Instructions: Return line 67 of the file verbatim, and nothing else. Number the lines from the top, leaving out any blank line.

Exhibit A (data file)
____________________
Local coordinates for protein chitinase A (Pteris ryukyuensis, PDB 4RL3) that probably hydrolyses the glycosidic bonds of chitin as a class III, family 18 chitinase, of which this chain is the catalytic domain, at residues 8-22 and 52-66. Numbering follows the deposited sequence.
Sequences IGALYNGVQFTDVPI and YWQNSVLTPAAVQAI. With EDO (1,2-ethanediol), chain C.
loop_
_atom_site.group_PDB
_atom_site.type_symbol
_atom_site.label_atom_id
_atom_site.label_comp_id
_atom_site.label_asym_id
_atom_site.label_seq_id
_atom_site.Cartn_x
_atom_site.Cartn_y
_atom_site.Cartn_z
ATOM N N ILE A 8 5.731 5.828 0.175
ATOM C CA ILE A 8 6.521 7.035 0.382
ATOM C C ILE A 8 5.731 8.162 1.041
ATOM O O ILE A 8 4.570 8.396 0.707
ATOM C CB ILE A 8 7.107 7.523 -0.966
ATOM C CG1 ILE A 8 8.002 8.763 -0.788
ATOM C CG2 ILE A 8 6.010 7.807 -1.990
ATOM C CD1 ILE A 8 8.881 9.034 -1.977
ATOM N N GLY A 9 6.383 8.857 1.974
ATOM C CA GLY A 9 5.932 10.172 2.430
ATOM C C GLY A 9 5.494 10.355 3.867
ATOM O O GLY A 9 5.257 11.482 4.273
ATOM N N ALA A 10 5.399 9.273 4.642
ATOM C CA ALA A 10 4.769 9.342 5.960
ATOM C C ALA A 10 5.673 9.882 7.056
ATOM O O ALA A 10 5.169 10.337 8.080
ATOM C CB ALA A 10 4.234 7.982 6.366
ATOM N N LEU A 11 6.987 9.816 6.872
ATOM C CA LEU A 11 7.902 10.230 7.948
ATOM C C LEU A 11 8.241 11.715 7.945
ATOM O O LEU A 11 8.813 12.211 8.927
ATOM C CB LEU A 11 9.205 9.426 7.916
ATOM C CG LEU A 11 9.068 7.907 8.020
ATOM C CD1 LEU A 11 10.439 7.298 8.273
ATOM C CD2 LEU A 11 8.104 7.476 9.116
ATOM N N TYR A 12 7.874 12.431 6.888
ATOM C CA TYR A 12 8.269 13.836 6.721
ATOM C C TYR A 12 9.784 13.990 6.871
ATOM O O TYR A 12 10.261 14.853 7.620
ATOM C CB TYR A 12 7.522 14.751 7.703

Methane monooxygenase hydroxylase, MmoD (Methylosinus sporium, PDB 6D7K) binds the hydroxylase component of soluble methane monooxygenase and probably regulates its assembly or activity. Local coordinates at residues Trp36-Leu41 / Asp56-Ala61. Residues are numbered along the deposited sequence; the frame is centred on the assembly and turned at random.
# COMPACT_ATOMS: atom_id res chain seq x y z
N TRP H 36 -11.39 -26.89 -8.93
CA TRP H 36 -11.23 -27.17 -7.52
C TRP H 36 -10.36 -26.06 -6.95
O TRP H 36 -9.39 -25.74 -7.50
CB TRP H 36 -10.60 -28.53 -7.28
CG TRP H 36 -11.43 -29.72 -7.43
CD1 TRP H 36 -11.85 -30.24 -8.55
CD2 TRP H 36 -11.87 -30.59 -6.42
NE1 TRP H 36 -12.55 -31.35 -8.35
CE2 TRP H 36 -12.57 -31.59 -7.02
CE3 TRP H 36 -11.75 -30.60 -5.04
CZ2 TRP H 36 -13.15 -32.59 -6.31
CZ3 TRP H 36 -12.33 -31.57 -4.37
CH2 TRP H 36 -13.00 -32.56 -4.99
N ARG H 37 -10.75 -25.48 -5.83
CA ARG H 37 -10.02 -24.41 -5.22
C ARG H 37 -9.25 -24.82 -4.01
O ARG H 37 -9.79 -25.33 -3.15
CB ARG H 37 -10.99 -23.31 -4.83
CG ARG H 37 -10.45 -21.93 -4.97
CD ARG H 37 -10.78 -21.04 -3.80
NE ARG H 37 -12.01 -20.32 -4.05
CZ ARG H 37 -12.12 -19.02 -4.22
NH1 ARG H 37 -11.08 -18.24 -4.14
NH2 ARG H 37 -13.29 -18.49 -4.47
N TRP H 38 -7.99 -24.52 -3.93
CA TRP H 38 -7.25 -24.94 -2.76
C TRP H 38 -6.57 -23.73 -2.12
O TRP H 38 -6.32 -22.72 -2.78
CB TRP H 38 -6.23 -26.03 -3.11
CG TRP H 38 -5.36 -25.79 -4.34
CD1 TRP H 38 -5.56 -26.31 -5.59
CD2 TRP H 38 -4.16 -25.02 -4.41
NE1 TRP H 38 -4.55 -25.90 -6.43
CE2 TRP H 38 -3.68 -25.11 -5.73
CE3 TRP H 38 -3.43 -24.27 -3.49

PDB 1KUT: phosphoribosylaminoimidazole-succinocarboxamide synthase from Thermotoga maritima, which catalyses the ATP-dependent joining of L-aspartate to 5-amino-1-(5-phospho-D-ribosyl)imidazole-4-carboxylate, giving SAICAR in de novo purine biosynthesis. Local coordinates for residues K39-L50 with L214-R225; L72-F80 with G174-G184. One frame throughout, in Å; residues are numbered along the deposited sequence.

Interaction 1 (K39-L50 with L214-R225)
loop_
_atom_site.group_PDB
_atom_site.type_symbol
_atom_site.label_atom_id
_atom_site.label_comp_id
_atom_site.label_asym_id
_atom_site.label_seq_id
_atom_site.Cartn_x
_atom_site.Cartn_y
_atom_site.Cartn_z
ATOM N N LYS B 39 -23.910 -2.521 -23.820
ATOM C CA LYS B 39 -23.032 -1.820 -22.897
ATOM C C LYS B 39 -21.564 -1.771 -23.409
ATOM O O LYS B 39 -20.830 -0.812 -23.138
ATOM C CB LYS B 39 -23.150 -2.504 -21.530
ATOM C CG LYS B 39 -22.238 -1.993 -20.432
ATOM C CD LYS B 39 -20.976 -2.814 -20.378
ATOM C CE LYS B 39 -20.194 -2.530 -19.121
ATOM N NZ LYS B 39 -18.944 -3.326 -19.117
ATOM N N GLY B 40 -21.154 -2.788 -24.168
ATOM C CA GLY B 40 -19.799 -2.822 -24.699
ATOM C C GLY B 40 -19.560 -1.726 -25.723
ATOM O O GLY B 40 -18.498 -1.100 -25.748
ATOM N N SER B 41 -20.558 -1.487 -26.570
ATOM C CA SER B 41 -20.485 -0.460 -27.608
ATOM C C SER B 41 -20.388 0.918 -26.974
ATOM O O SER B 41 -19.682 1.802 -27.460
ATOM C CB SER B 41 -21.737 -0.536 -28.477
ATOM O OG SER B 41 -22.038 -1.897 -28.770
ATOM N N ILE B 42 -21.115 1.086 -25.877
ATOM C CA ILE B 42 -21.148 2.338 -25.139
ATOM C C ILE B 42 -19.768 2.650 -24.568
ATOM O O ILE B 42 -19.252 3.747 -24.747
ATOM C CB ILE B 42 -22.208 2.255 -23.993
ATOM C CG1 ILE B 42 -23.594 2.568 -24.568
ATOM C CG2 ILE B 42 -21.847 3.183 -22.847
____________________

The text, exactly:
CZ ARG H 37 -12.12 -19.02 -4.22